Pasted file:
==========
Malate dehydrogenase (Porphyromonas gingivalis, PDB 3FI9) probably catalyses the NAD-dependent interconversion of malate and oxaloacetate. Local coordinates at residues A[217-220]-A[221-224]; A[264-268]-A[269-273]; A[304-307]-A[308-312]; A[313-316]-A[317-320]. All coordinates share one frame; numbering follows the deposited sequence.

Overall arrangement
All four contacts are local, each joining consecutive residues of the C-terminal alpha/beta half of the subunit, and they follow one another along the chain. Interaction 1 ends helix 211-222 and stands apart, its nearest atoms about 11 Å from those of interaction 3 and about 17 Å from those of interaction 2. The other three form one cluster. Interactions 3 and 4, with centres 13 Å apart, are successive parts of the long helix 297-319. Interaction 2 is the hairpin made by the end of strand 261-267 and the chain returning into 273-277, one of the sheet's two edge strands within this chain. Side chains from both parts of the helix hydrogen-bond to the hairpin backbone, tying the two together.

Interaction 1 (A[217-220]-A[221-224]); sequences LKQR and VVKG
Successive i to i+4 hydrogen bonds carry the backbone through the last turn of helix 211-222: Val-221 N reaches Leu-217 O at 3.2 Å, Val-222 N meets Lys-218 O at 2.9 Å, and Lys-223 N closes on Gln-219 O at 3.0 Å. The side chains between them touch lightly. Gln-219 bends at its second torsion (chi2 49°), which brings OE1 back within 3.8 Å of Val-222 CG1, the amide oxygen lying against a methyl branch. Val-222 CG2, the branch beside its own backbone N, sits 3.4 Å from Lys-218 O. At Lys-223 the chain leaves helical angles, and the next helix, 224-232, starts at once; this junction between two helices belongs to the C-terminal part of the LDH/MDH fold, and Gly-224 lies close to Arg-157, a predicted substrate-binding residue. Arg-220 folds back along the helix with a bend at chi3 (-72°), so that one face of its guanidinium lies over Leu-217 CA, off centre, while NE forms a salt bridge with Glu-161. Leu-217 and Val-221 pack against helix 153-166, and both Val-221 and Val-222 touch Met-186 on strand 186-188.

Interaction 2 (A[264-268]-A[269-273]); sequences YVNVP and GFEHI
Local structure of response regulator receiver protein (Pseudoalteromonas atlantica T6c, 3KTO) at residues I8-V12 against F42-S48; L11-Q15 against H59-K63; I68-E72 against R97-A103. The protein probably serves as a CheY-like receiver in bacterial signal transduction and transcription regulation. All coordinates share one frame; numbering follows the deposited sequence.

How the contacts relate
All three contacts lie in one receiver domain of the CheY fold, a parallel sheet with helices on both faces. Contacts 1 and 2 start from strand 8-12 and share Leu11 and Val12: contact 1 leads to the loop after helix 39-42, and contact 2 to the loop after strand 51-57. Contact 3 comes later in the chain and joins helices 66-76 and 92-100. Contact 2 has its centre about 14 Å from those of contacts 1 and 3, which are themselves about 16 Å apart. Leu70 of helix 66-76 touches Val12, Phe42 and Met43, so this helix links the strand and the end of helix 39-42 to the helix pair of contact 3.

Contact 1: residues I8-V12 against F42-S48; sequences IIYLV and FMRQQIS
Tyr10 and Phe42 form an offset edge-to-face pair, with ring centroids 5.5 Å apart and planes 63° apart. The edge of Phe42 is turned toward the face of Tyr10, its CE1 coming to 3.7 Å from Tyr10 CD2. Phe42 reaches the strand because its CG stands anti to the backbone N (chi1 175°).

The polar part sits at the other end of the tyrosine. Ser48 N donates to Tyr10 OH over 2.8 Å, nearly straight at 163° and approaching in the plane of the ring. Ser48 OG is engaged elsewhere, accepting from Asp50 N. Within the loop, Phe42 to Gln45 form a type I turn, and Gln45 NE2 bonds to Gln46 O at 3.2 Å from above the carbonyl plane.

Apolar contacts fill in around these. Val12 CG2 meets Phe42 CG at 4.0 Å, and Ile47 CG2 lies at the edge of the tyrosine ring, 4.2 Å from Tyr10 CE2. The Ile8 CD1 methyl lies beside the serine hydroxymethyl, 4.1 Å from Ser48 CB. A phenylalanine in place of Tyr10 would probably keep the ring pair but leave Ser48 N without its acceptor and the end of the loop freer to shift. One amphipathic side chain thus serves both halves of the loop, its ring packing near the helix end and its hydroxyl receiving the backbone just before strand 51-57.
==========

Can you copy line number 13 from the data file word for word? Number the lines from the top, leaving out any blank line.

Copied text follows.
Apolar contacts fill in around these. Val12 CG2 meets Phe42 CG at 4.0 Å, and Ile47 CG2 lies at the edge of the tyrosine ring, 4.2 Å from Tyr10 CE2. The Ile8 CD1 methyl lies beside the serine hydroxymethyl, 4.1 Å from Ser48 CB. A phenylalanine in place of Tyr10 would probably keep the ring pair but leave Ser48 N without its acceptor and the end of the loop freer to shift. One amphipathic side chain thus serves both halves of the loop, its ring packing near the helix end and its hydroxyl receiving the backbone just before strand 51-57.